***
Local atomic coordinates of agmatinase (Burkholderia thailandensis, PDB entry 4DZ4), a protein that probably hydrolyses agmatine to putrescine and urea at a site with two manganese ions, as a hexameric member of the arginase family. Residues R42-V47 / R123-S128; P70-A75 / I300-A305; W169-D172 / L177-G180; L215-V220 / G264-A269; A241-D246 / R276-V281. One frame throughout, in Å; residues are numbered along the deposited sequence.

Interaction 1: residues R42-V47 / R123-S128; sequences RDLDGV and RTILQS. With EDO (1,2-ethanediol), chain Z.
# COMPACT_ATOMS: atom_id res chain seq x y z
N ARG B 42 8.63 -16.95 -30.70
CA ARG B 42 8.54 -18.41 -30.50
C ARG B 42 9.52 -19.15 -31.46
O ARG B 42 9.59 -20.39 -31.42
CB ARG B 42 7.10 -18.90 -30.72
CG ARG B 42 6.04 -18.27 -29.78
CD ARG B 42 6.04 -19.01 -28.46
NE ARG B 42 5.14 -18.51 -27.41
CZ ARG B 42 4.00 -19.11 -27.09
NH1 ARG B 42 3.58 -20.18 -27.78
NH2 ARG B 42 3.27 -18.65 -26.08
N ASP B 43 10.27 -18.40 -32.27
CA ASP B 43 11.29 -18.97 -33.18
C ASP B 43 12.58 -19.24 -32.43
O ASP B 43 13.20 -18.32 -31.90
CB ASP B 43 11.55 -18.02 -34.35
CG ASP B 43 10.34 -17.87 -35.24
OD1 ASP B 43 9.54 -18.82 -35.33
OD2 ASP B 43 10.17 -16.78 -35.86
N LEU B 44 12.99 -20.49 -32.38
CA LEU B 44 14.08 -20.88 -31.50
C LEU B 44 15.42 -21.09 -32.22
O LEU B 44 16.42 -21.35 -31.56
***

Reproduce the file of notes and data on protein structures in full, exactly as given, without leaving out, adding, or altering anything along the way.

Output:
Local atomic coordinates of agmatinase (Burkholderia thailandensis, PDB entry 4DZ4), a protein that probably hydrolyses agmatine to putrescine and urea at a site with two manganese ions, as a hexameric member of the arginase family. Residues R42-V47 / R123-S128; P70-A75 / I300-A305; W169-D172 / L177-G180; L215-V220 / G264-A269; A241-D246 / R276-V281. One frame throughout, in Å; residues are numbered along the deposited sequence.

Interaction 1: residues R42-V47 / R123-S128; sequences RDLDGV and RTILQS. With EDO (1,2-ethanediol), chain Z.
# COMPACT_ATOMS: atom_id res chain seq x y z
N ARG B 42 8.63 -16.95 -30.70
CA ARG B 42 8.54 -18.41 -30.50
C ARG B 42 9.52 -19.15 -31.46
O ARG B 42 9.59 -20.39 -31.42
CB ARG B 42 7.10 -18.90 -30.72
CG ARG B 42 6.04 -18.27 -29.78
CD ARG B 42 6.04 -19.01 -28.46
NE ARG B 42 5.14 -18.51 -27.41
CZ ARG B 42 4.00 -19.11 -27.09
NH1 ARG B 42 3.58 -20.18 -27.78
NH2 ARG B 42 3.27 -18.65 -26.08
N ASP B 43 10.27 -18.40 -32.27
CA ASP B 43 11.29 -18.97 -33.18
C ASP B 43 12.58 -19.24 -32.43
O ASP B 43 13.20 -18.32 -31.90
CB ASP B 43 11.55 -18.02 -34.35
CG ASP B 43 10.34 -17.87 -35.24
OD1 ASP B 43 9.54 -18.82 -35.33
OD2 ASP B 43 10.17 -16.78 -35.86
N LEU B 44 12.99 -20.49 -32.38
CA LEU B 44 14.08 -20.88 -31.50
C LEU B 44 15.42 -21.09 -32.22
O LEU B 44 16.42 -21.35 -31.56